Trade secrets and confidential information—protection and enforcement
Produced in partnership with William Smith of Bird & Bird LLP
Trade secrets and confidential information—protection and enforcement

The following IP guidance note Produced in partnership with William Smith of Bird & Bird LLP provides comprehensive and up to date legal information covering:

  • Trade secrets and confidential information—protection and enforcement
  • Introduction to the laws protecting confidential information and trade secrets in the UK
  • What is confidential information?
  • Commercial situations giving rise to confidentiality disputes
  • Information v knowledge
  • Relationship with other causes of action
  • Dealing with the creation and transfer of confidential information in non-contentious situations
  • Breach
  • Remedies
  • Confidentiality in litigation

Introduction to the laws protecting confidential information and trade secrets in the UK

Historically, the UK has had no statutory regime to address the protection of trade secrets and other technical confidential information. Their protection derived from equitable common law principles. However, on 5 July 2016 the EU adopted Directive 2016/943/EU on the protection of undisclosed know-how and business information (trade secrets) against their unlawful acquisition, use and disclosure (the Trade Secrets Directive).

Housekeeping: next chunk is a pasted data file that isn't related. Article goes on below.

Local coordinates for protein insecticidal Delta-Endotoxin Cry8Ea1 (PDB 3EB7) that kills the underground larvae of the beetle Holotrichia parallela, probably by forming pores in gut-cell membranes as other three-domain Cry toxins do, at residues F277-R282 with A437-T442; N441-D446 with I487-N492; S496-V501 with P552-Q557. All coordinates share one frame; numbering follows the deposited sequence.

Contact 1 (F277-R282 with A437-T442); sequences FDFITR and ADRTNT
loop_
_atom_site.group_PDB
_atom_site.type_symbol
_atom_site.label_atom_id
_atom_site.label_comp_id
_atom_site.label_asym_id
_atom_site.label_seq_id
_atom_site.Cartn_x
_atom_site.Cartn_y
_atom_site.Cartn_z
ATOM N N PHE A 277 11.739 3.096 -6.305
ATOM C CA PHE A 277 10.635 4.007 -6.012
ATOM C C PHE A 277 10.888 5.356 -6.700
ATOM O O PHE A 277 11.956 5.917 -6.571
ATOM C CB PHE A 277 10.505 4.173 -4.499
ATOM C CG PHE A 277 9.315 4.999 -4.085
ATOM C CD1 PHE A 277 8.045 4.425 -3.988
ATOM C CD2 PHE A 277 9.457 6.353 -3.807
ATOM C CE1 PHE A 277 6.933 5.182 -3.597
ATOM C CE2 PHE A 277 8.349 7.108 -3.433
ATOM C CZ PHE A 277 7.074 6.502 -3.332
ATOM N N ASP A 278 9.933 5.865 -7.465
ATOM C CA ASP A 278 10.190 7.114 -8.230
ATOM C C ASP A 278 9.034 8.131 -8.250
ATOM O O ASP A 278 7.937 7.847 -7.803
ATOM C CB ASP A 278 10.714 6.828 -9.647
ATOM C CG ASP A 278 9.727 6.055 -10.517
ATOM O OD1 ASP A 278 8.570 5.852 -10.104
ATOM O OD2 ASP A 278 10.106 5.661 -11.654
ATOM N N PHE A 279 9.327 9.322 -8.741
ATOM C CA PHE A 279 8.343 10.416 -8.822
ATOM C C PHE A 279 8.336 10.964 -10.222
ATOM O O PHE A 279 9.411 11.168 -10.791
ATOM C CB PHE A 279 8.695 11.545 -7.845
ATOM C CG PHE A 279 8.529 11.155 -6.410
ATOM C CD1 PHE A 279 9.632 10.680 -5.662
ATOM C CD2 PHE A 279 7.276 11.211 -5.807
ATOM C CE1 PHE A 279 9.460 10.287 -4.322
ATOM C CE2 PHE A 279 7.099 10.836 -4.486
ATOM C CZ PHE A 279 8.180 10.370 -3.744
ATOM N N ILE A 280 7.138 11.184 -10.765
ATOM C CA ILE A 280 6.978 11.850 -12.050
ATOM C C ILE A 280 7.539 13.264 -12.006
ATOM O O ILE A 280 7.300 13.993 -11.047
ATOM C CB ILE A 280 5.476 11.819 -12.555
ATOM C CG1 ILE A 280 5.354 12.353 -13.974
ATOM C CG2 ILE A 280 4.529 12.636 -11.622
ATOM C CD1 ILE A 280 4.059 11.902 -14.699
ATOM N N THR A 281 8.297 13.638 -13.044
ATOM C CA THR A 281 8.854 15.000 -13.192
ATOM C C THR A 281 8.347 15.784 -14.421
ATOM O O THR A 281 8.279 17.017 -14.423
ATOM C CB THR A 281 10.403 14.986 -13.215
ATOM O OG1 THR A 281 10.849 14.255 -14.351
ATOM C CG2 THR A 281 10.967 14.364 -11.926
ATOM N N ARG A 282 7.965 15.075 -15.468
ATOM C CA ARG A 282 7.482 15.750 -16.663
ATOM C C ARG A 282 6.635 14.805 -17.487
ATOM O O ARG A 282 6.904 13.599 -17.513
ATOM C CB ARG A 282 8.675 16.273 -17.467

In June 2018, the Trade Secrets Directive was implemented in the UK via the Trade Secrets (Enforcement, etc) Regulations 2018, SI 2018/597 (the Trade Secrets Regulations) which brought the protection of confidential information onto the UK statute book for the first time.

Regulation 3 of the Trade Secrets Regulations makes clear that remedies available pursuant to the UK law of confidential information continue to apply after the implementation date and therefore this Practice Note covers the law already in force before the Trade Secrets Regulations were made, as well as looking at how this is affected by them.

What is confidential information?

Under the common law, it is settled that, for information to be protected as confidential, it must:

  1. have the necessary ‘quality of confidence’, and

  2. be imparted in a ‘situation imposing an obligation of confidence’

Where these criteria are met, the recipient of the information will